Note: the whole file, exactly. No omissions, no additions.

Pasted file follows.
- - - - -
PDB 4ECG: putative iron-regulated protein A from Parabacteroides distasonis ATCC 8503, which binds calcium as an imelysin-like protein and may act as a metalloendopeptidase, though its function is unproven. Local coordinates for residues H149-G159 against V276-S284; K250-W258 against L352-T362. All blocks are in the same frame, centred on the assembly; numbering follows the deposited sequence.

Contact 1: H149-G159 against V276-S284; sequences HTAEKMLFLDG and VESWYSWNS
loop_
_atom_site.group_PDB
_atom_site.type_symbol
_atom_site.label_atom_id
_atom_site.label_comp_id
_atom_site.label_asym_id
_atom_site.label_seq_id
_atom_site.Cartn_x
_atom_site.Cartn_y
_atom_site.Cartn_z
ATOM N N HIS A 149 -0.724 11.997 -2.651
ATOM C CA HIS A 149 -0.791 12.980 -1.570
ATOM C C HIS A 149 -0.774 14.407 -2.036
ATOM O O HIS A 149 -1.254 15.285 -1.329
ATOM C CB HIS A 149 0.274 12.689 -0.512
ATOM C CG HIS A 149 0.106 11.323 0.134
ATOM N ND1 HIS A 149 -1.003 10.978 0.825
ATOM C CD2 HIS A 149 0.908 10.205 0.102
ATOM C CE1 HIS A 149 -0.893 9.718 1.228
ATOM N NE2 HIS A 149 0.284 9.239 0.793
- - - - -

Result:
PDB 4ECG: putative iron-regulated protein A from Parabacteroides distasonis ATCC 8503, which binds calcium as an imelysin-like protein and may act as a metalloendopeptidase, though its function is unproven. Local coordinates for residues H149-G159 against V276-S284; K250-W258 against L352-T362. All blocks are in the same frame, centred on the assembly; numbering follows the deposited sequence.

Contact 1: H149-G159 against V276-S284; sequences HTAEKMLFLDG and VESWYSWNS
loop_
_atom_site.group_PDB
_atom_site.type_symbol
_atom_site.label_atom_id
_atom_site.label_comp_id
_atom_site.label_asym_id
_atom_site.label_seq_id
_atom_site.Cartn_x
_atom_site.Cartn_y
_atom_site.Cartn_z
ATOM N N HIS A 149 -0.724 11.997 -2.651
ATOM C CA HIS A 149 -0.791 12.980 -1.570
ATOM C C HIS A 149 -0.774 14.407 -2.036
ATOM O O HIS A 149 -1.254 15.285 -1.329
ATOM C CB HIS A 149 0.274 12.689 -0.512
ATOM C CG HIS A 149 0.106 11.323 0.134
ATOM N ND1 HIS A 149 -1.003 10.978 0.825
ATOM C CD2 HIS A 149 0.908 10.205 0.102
ATOM C CE1 HIS A 149 -0.893 9.718 1.228
ATOM N NE2 HIS A 149 0.284 9.239 0.793